Code signing provides a level of authenticity on a binary from the developer and a guarantee that the binary has not been tampered with.  However, adversaries are known to use code signing certificates to masquerade malware and tools as legitimate binaries . The certificates used during an operation may be created, forged, or stolen by the adversary.  
Code signing to verify software on first run can be used on modern Windows and macOS/OS X systems. It is not used on Linux due to the decentralized nature of the platform. 
Code signing certificates may be used to bypass security policies that require signed code to execute on a system.
Darkhotel has used code-signing certificates on its malware that are either forged due to weak keys or stolen. Darkhotel has also stolen certificates and signed backdoors and downloaders with them.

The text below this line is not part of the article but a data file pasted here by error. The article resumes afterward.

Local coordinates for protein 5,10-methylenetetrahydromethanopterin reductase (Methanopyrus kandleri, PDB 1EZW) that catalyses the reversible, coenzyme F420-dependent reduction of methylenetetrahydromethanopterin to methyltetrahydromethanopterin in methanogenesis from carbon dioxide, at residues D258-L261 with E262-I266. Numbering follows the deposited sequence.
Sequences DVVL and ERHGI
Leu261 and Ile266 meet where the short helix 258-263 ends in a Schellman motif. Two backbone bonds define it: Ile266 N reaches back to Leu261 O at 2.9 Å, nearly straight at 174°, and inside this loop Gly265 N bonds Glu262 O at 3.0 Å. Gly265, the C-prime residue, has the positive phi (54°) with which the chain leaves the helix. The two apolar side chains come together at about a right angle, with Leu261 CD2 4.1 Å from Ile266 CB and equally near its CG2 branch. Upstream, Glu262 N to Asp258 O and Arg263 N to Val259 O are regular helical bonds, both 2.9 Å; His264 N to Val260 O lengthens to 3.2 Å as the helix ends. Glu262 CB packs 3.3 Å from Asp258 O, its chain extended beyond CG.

FIN7 has signed Carbanak payloads with legally purchased code signing certificates. FIN7 has also digitally signed their phishing documents, backdoors and other staging tools to bypass security controls.
This type of attack technique cannot be easily mitigated with preventive controls since it is based on the abuse of system features.
Collect and analyze signing certificate metadata on software that executes within the environment to look for unusual certificate characteristics and outliers.
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